Neuroticism is “a tendency toward anxiety, depression, self-doubt, and other negative feelings,” as succinctly defined by Psychology Today,
One thing you notice living abroad in certain (not all) non-Western countries, coming from the West, is the neuroticism differential.
Westerners in Bangkok, for instance, get super mad when the bus doesn’t come on time. To cope, they verbally berate minimum-wage workers who have no control over the matter whatsoever. In contrast, the locals shrug their shoulders, chalk it up to fate or whatever, and take the punches as they come.
One comes away with the awful impression that the bus tardiness is not, in the ultimate analysis, the source of the farang’s consternation (“farang” being local jargon for “white foreigner”).
Carl Jung, famed psychoanalyst of posterity, agrees.
Per the video, the basic Jungian dilemma goes like this:
“I am not altogether pessimistic about neurosis… Neurosis is really an attempt at self-cure…It is an attempt of the self-regulating psychic system to restore the balance, in no way different from the function of dreams – only rather more forceful and drastic.”
-Carl Jung, The Symbolic Life
Unfortunately for the prospects of overcoming neurosis, distraction in the civilized world is easier than ever.
Via Computers in Human Behaviors Reports:
“The pervasiveness of the Internet has raised concern about its (problematic) use and the potentially negative impact on people’s health. Neuroticism has been identified as one potential risk factor of Internet and other online addictions… High levels of neuroticism significantly correlated with all measures of problematic Internet activities.”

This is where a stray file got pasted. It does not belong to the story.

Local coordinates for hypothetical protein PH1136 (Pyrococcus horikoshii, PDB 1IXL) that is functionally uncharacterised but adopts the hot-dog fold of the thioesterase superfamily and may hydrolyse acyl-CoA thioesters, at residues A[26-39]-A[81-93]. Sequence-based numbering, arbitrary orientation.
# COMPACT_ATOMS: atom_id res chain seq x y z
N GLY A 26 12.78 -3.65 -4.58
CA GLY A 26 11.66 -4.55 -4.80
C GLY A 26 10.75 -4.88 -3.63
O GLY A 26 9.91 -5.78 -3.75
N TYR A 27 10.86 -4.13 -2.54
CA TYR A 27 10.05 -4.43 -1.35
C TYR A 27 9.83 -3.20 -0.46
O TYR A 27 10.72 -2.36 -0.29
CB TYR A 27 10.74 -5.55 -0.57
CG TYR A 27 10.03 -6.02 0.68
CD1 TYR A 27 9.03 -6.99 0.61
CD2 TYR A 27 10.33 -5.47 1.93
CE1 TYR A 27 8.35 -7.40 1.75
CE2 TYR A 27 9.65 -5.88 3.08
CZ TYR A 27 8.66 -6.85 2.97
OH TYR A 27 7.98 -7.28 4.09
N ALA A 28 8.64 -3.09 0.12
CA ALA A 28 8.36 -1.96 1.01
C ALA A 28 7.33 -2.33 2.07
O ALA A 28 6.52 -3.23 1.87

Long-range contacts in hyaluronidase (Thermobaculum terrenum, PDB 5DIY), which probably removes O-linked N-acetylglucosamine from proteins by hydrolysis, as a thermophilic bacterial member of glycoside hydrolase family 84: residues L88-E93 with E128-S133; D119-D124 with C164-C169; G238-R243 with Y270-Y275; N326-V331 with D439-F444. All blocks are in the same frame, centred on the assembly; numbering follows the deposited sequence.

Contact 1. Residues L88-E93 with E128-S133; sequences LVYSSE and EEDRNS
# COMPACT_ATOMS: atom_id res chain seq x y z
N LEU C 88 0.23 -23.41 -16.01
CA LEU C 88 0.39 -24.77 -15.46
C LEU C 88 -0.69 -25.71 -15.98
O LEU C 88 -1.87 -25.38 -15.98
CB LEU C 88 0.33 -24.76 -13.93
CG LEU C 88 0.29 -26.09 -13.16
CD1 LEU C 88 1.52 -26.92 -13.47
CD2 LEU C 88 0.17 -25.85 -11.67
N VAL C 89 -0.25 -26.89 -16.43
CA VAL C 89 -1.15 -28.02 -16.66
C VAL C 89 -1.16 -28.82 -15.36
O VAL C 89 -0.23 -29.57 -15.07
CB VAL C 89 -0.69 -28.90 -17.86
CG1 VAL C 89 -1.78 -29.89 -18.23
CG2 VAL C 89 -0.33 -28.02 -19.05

Another important factor to consider, offered in the above video (which might speak to the modern world’s neuroticism pandemic) is the helicopter-parenting phenomenon. The child remains an infant forever — never exposed to danger or challenge.
As a result of never getting out from under the watchful eye of the parent, the sheltered child simply doesn’t learn through trial and error – the only way to really do it — how to face difficulty and come out on the other side stronger and wiser:
“Though it is a misfortune for a child to have no parents, it is equally dangerous for him to be too closely bound to his family. An excessively strong attachment to the parent is a severe handicap in his later adaptation to the world, for a growing human being is not destined to remain forever the child of his parents.”
Lastly, the COVID-19 hysteria and lockdowns didn’t do any wonders in terms of combatting neurosis either. Via CNBC:
“In 2021 and 2022, the 30 and younger group experienced a significant increase in neuroticism, which is a tendency to see the world as distressing or unsafe, and a decrease in agreeableness and conscientiousness.”
In the future you won't read history books. You'll see a video like this one and go "I got it, I know what 2O2O was like".pic.twitter.com/2A1ripllyo
— The Conundrum (@wakeupfromcovid) November 10, 2021
What we have here is a toxic cocktail of negative social trends and influences that, taken together, seem to dramatically increase neurosis.
Everyone is neurotic to some degree. As Psychology Today annotates in its definition of neurosis, “all personality traits, including neuroticism, exist on a spectrum—some people are just much more neurotic than others.”
So no one is ever going to shirk neurosis totally. But there are ways to conquer it so that it doesn’t hijack your life: face down your fears head-on. Get out of your own headspace. Brave the unknown. Get outside. Ditch the social media. It’s the only way forward.
Ben Bartee is an independent Bangkok-based American journalist with opposable thumbs. Follow his stuff via Armageddon Prose and/or Substack, Locals, Gab, and Twitter.
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